Tabloid CEO's lawyer says Enquirer didn't extort Jeff Bezos

WASHINGTON — The National Enquirer committed neither extortion nor blackmail by threatening to publish intimate photos of Amazon CEO Jeff Bezos, an attorney for the head of the tabloid's parent company said Sunday.

Elkan Abromowitz, an attorney for American Media Inc. chief executive David Pecker, said on Sunday a "reliable source" well-known to Bezos and his mistress provided the story about the billionaire's extramarital affair.

Bezos has said AMI threatened to publish the explicit photos of him unless he stopped investigating how the Enquirer obtained his private exchanges with his mistress, former TV anchor Lauren Sanchez, and publicly declare that the Enquirer's coverage of him was not politically motivated. Bezos also owns The Washington Post.

Bezos' investigators have suggested the Enquirer's coverage of his affair was driven by dirty politics, and the high-profile clash has pitted the world's richest man against the leader of America's best-known tabloid, who is a strong backer of President Donald Trump. Trump has been highly critical of Bezos over his ownership of The Washington Post and Amazon, and the Post's coverage of the White House.

Federal prosecutors are looking into whether the Enquirer violated a cooperation and nonprosecution agreement that recently spared the gossip sheet from charges for paying hush money to a Playboy model who claimed she had an affair with Trump, two people familiar with the matter told The Associated Press on Friday. The people weren't authorized to discuss the matter and spoke on condition of anonymity.

But asked during an interview with ABC's "This Week" whether he was concerned the Bezos matter could jeopardize the noncooperation agreement, Abramowitz said: "Absolutely not."

Abramowitz defended the tabloid's handling of the situation as part of a standard legal negotiation.

"I think both Bezos and AMI had interests in resolving their interests," Abramowitz said. "It's absolutely not a crime to ask somebody to simply tell the truth. Tell the truth that this was not politically motivated, and we will print no more stories."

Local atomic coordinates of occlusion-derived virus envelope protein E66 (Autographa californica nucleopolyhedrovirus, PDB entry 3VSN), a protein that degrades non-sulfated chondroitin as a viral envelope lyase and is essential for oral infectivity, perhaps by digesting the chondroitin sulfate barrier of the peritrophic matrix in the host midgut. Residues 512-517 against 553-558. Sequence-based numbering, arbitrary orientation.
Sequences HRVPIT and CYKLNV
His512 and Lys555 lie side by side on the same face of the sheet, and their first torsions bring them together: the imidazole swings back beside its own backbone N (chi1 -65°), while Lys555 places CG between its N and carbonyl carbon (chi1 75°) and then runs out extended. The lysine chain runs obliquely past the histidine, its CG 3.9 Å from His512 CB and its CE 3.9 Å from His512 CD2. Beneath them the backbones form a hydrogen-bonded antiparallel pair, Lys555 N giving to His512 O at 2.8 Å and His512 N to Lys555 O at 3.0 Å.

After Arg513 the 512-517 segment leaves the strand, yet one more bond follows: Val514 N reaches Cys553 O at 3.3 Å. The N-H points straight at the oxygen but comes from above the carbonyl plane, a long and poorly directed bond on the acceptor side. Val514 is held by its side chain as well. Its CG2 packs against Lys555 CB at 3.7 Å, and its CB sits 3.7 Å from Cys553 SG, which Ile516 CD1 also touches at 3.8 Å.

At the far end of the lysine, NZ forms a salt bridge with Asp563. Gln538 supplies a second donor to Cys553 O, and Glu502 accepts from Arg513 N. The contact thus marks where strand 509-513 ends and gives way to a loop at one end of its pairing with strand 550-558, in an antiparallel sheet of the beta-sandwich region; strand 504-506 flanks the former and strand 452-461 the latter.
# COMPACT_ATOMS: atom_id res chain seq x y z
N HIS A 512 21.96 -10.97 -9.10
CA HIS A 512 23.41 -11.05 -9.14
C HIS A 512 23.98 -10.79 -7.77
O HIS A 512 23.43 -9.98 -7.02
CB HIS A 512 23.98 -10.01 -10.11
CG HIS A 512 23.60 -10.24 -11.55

Bezos' affair became public when the Enquirer published story on Jan. 9 about his relationship with Lauren Sanchez, who is also married. Bezos then hired a team of private investigators to find out how the tabloid got the texts and photos the two exchanged.

Bezos' personal investigators, led by his security consultant Gavin de Becker, have focused on Sanchez's brother, according to a person familiar with the matter. The person wasn't authorized to discuss the matter publicly and spoke on condition of anonymity. Michael Sanchez is his sister's manager, a Trump supporter and an acquaintance of Trump allies Roger Stone and Carter Page.

Abramowitz would not comment when asked whether Michael Sanchez was the Enquirer's source but said that "Bezos and Ms. Sanchez knew who the source was."

Michael Sanchez has declined to speak with AP on the record. In a Jan. 31 tweet, he said without evidence that de Becker "spreads fake, unhinged conservative conspiracy theories."

After Bezos on Thursday posted the exchanges with AMI in an extraordinary blog post on Medium.com, several celebrities and journalists posted on social media that they too had been threatened by AMI. Ronan Farrow said he and "and at least one other prominent journalist" involved in reporting on the tabloid had "fielded similar 'stop digging or we'll ruin you' blackmail efforts from AMI" and actor Terry Crews alleged the company tried to "silence him" by "fabricating stories of me with prostitutes."

Abramowitz said he didn't know of any AMI employees blackmailing celebrities or journalists or "committing any crime at all."

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National Enquirer publisher David Pecker
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National Enquirer publisher David Pecker